The problem is defining who, exactly, is "Jesus." Would it be sufficient if an otherwise unimpressive Jewish preacher lived around that time period and was publicly executed for rabble rousing? That's a drastically abbreviated version of the person described in most texts concerning him; indeed, it seems "Jesus" as a figure is defined by all the things that are obviously not true about him. If you accept that such a whittled down version of the figure was probably real, then why not Hercules, or Thor, or any other renowned mythological figure?

It's also almost indisputably the case that there was a conspiracy to promote the image of Jesus. The Roman Catholic Church cherry picked which texts would be accepted as "real" and cobbled together their version of the figure, then enforced that version violently, suppressing and even killing off dissidents. If that's not a conspiracy, I'm not sure what is.

For my part, so far as I know there are next to no reliable third party accounts that even mention Jesus - quite an oversight given how allegedly significant he was, and how meticulous Romans were at keeping records. Jesus is too reminescent of other mythological figures for it to be coincidence, and in the absence of proof of anyone like him, I can only conclude that most likely (like so much else in Christianity) he's a co-oped, renamed and repurposed figure from other cults.
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#465855 - 12/11/11 02:34 PM Re: Lex Talionis Definition [Re: LordofDarkness]
Unknown User Offline
Banned

Registered: 11/08/05
Posts: 1511
Well if you just don't get it, you just don't get it.

The criminal justice system is a business. As such, it needs to make a profit in order to stay in business. If people aren't breaking the law, then the massive cj machinery will slowly grind to a halt and a vast number of people will suddenly find themselves redundant and unemployed. To make sure this doesn't happen, legislators keep passing laws designed to strip you of your liberties. Think of the cj industry as a giant furnace that must be constantly stoked with human fuel in order for it to keep burning.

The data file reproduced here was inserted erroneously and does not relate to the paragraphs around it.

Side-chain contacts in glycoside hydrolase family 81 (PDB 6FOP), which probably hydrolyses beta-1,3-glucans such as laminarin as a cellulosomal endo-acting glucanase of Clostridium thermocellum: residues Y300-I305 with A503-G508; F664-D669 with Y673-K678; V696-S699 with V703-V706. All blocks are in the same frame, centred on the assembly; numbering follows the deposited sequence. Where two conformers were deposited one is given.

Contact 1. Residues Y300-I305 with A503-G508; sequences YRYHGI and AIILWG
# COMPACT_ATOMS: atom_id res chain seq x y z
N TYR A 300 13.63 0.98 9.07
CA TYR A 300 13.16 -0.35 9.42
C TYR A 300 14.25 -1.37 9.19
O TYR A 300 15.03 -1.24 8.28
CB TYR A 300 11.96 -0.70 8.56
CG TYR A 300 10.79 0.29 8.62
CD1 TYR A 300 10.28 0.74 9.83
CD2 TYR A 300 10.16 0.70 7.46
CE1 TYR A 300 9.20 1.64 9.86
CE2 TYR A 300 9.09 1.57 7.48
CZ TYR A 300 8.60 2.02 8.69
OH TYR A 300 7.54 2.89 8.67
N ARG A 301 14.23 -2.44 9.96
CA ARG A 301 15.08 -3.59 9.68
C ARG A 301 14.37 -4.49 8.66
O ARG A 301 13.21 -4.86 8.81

As for not being concerned with rights of ordinary citizens, well I got news for you, that's just what we all are. Your little red card doesn't grant any more rights under the Constitution than non-members, so you may want to "get over" yourselves with that line of thinking.

As for the Castle Doctrine, this is a law that is in effect in certain states that says if someone enters your property without your permission, you have the legal right to shoot them.

Also, self defense is an affirmative defense, which means that if the defendant intends on using it, he/she then shifts the burden from the prosecution onto themselves. Unlike the prosecution, which must prove all elements of a crime BRD, the defendant merely needs to raise in the minds of the jurors "reasonable doubt" in order to be able to be acquitted using such a defense.


Edited by Ushiwakamaru (12/11/11 02:54 PM)

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#465858 - 12/11/11 02:50 PM Re: Lex Talionis Definition [Re: Unknown User]
reprobate Offline

CoS Warlock

Registered: 06/05/02
Posts: 7140
Loc: Canada
Quote:
as for the Castle Doctrine, this is a law that is in effect in certain states that says if someone enters your property without your permission, you have the legal right to shoot them.

That is not lex talionis. It's the Castle Doctrine. Whatever the merits of the Castle Doctrine, it's a separate doctrine. Lex talionis applies only where self-defense is not at stake.

Lex talionis means the punishment should fit the crime in degree and, where appropriate, in kind. No less than an eye for an eye, but also, no more than an eye for an eye. Executing someone for stealing is not a match of degree.

Lex talionis is a policy for duly constituted authorities to mete out. It doesn't permit vigilantes to make summary executions. That's murder.
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#465860 - 12/11/11 03:29 PM Re: Lex Talionis Definition [Re: reprobate]
Unknown User Offline
Banned

Registered: 11/08/05
Posts: 1511
Yes, well I was not the one who originally brought up the Castle Doctrine. I merely gave a very brief synopsis of the term.

As for the punishment fitting the crime, that would be up to the individual in question's personal preference. Would castrating a rapist be an example of Lex Talionis? Certainly, if that form of punishment seemed an appropriate one for the victim to mete out. Would shooting some unconscious scumbag five times in the head be another example? Sure it would. Was it legal? Obviously not, but it was nonetheless a form of justice meted out in proportion to the severity of the crime.